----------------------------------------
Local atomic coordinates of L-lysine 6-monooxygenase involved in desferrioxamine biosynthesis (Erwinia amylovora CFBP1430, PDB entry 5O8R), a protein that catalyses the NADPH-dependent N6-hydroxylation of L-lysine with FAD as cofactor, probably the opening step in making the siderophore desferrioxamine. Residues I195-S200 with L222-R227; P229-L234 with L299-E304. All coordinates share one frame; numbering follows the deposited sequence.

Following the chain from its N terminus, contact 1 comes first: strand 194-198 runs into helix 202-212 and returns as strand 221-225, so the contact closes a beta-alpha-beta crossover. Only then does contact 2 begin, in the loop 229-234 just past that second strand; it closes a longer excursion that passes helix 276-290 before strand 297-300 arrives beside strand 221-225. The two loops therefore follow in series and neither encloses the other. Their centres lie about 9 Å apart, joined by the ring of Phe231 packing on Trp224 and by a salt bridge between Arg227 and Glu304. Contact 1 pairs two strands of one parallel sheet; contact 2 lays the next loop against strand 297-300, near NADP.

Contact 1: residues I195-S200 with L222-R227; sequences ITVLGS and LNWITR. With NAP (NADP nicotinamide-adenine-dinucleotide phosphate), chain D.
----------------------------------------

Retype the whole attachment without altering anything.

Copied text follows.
Local atomic coordinates of L-lysine 6-monooxygenase involved in desferrioxamine biosynthesis (Erwinia amylovora CFBP1430, PDB entry 5O8R), a protein that catalyses the NADPH-dependent N6-hydroxylation of L-lysine with FAD as cofactor, probably the opening step in making the siderophore desferrioxamine. Residues I195-S200 with L222-R227; P229-L234 with L299-E304. All coordinates share one frame; numbering follows the deposited sequence.

Following the chain from its N terminus, contact 1 comes first: strand 194-198 runs into helix 202-212 and returns as strand 221-225, so the contact closes a beta-alpha-beta crossover. Only then does contact 2 begin, in the loop 229-234 just past that second strand; it closes a longer excursion that passes helix 276-290 before strand 297-300 arrives beside strand 221-225. The two loops therefore follow in series and neither encloses the other. Their centres lie about 9 Å apart, joined by the ring of Phe231 packing on Trp224 and by a salt bridge between Arg227 and Glu304. Contact 1 pairs two strands of one parallel sheet; contact 2 lays the next loop against strand 297-300, near NADP.

Contact 1: residues I195-S200 with L222-R227; sequences ITVLGS and LNWITR. With NAP (NADP nicotinamide-adenine-dinucleotide phosphate), chain D.